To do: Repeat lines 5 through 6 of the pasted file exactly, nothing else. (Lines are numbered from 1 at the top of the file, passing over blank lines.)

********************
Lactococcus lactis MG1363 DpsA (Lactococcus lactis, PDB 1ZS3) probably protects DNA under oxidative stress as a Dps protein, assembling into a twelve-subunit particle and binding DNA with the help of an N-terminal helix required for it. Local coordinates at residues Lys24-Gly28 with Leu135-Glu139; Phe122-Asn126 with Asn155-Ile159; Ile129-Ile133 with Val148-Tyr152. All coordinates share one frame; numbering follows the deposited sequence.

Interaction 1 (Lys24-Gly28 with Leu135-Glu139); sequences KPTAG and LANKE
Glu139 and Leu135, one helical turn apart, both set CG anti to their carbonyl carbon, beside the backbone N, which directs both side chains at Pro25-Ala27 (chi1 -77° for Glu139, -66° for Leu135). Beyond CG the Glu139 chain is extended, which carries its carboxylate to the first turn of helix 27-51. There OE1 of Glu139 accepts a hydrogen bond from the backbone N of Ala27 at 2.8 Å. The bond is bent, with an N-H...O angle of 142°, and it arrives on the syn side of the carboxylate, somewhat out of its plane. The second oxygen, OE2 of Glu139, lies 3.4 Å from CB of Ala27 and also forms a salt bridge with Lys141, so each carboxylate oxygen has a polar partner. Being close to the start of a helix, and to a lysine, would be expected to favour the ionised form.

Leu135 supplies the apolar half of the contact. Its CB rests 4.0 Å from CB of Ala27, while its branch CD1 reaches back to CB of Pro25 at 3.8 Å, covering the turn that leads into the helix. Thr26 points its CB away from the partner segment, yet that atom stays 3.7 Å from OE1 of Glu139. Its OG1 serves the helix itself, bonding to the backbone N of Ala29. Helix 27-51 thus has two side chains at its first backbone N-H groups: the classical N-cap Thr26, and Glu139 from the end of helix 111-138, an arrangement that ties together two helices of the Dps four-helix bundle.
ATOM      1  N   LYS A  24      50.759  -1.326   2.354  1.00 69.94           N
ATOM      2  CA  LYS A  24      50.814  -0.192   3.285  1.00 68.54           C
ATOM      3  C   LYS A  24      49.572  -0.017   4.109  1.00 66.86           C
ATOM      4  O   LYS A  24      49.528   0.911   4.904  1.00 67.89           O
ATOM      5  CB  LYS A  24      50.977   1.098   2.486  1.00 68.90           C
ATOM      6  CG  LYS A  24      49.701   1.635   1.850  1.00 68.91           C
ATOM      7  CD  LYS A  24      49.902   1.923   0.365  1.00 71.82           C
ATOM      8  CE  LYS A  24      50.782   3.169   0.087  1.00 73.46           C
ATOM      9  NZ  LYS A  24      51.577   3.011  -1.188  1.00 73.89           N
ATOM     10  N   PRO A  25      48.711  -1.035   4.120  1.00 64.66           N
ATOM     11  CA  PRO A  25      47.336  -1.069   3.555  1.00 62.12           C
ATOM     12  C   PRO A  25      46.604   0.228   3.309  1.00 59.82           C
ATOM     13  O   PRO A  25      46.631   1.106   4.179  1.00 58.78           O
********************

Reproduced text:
ATOM      1  N   LYS A  24      50.759  -1.326   2.354  1.00 69.94           N
ATOM      2  CA  LYS A  24      50.814  -0.192   3.285  1.00 68.54           C